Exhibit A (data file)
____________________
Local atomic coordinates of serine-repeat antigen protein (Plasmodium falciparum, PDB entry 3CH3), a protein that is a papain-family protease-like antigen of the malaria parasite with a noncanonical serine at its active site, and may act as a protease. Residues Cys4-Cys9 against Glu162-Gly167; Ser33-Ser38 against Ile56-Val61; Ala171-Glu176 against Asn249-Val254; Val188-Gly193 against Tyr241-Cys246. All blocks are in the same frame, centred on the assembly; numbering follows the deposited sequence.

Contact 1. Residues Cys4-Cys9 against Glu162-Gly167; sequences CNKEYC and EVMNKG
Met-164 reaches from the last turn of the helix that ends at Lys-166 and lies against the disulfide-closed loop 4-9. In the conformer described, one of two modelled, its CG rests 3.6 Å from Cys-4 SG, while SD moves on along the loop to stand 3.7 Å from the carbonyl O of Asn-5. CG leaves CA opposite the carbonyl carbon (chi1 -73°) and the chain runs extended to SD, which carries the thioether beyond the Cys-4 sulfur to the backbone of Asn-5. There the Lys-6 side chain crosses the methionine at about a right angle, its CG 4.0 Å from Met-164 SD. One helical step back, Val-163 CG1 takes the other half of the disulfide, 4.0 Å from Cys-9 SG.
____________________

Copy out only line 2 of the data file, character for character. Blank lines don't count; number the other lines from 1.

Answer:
Contact 1. Residues Cys4-Cys9 against Glu162-Gly167; sequences CNKEYC and EVMNKG